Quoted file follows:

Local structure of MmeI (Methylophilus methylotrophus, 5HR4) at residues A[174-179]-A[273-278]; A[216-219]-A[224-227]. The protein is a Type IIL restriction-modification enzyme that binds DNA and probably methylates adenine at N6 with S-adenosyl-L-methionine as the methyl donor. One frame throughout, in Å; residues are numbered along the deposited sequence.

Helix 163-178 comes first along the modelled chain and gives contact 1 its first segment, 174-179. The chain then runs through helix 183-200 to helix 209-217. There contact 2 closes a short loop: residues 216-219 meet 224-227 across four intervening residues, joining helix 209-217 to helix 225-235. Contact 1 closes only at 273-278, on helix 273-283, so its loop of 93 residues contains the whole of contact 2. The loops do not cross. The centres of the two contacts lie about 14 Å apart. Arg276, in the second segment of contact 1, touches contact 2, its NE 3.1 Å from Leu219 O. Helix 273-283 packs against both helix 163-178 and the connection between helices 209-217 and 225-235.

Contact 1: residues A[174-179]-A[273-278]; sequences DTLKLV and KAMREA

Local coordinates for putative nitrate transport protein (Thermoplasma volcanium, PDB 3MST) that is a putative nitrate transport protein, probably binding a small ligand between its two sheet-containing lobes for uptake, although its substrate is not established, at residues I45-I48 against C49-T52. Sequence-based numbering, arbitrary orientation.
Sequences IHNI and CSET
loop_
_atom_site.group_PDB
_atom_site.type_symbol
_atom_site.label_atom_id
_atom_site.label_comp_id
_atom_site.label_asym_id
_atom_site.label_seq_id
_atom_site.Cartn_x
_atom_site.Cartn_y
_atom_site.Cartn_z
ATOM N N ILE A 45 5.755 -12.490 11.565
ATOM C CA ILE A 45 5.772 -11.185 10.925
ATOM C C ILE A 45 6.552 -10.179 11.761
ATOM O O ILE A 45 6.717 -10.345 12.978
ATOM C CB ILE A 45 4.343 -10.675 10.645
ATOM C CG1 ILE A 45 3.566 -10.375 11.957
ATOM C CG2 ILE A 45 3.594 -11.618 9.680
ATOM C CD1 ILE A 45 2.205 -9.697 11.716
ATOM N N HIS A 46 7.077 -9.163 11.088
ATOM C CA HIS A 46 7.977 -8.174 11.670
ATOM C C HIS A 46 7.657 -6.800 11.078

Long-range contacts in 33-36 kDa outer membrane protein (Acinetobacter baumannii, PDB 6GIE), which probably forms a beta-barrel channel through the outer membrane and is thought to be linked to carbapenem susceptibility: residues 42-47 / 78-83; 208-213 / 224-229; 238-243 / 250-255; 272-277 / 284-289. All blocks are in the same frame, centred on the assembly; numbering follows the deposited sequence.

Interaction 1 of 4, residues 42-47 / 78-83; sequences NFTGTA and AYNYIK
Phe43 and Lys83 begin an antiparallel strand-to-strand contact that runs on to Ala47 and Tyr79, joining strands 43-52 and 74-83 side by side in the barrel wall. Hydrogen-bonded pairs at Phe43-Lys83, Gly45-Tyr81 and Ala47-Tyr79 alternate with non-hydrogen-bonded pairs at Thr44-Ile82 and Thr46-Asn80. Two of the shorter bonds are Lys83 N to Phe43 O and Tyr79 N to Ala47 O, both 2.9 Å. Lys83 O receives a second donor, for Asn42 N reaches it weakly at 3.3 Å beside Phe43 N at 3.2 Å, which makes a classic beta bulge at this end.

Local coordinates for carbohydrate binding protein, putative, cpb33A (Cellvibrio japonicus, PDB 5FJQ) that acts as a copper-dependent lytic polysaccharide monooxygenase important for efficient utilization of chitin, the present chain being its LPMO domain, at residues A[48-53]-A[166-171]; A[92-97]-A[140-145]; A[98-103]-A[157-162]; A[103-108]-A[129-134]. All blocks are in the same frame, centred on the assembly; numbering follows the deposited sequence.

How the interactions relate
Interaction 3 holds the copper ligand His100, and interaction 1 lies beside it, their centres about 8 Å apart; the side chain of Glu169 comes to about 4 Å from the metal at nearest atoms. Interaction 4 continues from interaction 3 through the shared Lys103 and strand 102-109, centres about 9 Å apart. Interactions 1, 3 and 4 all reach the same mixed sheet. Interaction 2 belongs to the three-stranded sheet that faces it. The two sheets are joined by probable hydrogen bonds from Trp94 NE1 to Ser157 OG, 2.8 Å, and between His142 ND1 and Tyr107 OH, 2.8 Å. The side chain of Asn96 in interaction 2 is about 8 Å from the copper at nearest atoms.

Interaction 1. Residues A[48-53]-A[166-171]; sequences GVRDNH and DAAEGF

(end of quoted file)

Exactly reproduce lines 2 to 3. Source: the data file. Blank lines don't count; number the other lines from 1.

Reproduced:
Helix 163-178 comes first along the modelled chain and gives contact 1 its first segment, 174-179. The chain then runs through helix 183-200 to helix 209-217. There contact 2 closes a short loop: residues 216-219 meet 224-227 across four intervening residues, joining helix 209-217 to helix 225-235. Contact 1 closes only at 273-278, on helix 273-283, so its loop of 93 residues contains the whole of contact 2. The loops do not cross. The centres of the two contacts lie about 14 Å apart. Arg276, in the second segment of contact 1, touches contact 2, its NE 3.1 Å from Leu219 O. Helix 273-283 packs against both helix 163-178 and the connection between helices 209-217 and 225-235.

Contact 1: residues A[174-179]-A[273-278]; sequences DTLKLV and KAMREA